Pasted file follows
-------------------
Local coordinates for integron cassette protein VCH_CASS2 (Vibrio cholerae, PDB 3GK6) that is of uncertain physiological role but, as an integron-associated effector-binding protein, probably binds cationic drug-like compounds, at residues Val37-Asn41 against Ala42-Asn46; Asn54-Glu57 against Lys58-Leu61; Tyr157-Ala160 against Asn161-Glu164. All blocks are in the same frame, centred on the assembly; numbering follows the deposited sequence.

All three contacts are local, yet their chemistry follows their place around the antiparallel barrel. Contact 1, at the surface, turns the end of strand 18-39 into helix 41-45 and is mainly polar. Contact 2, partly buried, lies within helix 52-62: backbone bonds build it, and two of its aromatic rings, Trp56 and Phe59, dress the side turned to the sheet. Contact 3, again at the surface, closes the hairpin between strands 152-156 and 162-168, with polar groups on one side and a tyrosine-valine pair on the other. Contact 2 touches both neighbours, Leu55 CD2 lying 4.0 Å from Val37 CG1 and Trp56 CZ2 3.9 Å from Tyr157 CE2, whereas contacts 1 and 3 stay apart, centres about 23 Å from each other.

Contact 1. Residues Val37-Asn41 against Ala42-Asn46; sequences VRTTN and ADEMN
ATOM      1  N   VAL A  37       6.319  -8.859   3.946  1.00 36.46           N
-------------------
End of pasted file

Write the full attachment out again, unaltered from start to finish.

Local coordinates for integron cassette protein VCH_CASS2 (Vibrio cholerae, PDB 3GK6) that is of uncertain physiological role but, as an integron-associated effector-binding protein, probably binds cationic drug-like compounds, at residues Val37-Asn41 against Ala42-Asn46; Asn54-Glu57 against Lys58-Leu61; Tyr157-Ala160 against Asn161-Glu164. All blocks are in the same frame, centred on the assembly; numbering follows the deposited sequence.

All three contacts are local, yet their chemistry follows their place around the antiparallel barrel. Contact 1, at the surface, turns the end of strand 18-39 into helix 41-45 and is mainly polar. Contact 2, partly buried, lies within helix 52-62: backbone bonds build it, and two of its aromatic rings, Trp56 and Phe59, dress the side turned to the sheet. Contact 3, again at the surface, closes the hairpin between strands 152-156 and 162-168, with polar groups on one side and a tyrosine-valine pair on the other. Contact 2 touches both neighbours, Leu55 CD2 lying 4.0 Å from Val37 CG1 and Trp56 CZ2 3.9 Å from Tyr157 CE2, whereas contacts 1 and 3 stay apart, centres about 23 Å from each other.

Contact 1. Residues Val37-Asn41 against Ala42-Asn46; sequences VRTTN and ADEMN
ATOM      1  N   VAL A  37       6.319  -8.859   3.946  1.00 36.46           N